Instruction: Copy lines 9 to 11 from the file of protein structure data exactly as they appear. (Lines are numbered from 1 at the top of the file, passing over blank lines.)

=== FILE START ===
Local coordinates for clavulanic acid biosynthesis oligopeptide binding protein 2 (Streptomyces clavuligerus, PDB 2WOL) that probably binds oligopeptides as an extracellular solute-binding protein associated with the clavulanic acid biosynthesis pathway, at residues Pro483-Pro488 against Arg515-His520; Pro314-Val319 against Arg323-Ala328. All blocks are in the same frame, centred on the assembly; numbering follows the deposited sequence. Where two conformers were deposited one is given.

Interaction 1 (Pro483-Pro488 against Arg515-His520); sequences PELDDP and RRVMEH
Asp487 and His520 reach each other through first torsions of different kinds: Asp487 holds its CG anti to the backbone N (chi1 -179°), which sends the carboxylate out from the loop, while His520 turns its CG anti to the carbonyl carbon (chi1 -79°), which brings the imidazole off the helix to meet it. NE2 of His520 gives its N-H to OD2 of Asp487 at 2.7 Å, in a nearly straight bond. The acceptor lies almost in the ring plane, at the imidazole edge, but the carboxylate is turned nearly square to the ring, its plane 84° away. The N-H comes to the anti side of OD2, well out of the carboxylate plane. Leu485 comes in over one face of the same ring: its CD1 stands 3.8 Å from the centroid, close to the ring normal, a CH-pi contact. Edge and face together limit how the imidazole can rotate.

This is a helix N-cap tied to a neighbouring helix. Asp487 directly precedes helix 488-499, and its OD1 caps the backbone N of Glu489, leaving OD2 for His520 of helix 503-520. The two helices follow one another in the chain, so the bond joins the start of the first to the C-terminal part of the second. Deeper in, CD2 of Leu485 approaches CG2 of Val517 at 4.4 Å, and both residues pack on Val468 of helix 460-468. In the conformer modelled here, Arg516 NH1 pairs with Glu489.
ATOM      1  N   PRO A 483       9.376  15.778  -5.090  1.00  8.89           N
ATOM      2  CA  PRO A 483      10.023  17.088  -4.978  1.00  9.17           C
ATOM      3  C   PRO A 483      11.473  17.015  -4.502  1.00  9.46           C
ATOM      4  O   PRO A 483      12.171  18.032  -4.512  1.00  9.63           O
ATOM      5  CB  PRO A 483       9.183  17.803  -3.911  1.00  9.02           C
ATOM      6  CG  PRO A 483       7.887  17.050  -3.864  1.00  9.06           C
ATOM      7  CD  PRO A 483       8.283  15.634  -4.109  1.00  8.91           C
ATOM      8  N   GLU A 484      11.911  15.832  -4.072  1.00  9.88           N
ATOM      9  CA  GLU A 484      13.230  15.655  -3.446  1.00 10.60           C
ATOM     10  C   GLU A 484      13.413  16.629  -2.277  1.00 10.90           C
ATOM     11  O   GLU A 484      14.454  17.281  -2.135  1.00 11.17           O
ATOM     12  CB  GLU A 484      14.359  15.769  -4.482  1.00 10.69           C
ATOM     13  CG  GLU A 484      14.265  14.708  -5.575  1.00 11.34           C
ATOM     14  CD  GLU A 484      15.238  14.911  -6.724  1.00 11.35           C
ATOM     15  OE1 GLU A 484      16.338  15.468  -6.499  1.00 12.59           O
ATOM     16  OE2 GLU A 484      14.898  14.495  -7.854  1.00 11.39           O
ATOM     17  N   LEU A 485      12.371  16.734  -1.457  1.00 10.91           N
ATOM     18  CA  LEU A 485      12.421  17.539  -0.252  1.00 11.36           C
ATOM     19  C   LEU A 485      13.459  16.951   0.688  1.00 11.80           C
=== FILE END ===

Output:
ATOM      5  CB  PRO A 483       9.183  17.803  -3.911  1.00  9.02           C
ATOM      6  CG  PRO A 483       7.887  17.050  -3.864  1.00  9.06           C
ATOM      7  CD  PRO A 483       8.283  15.634  -4.109  1.00  8.91           C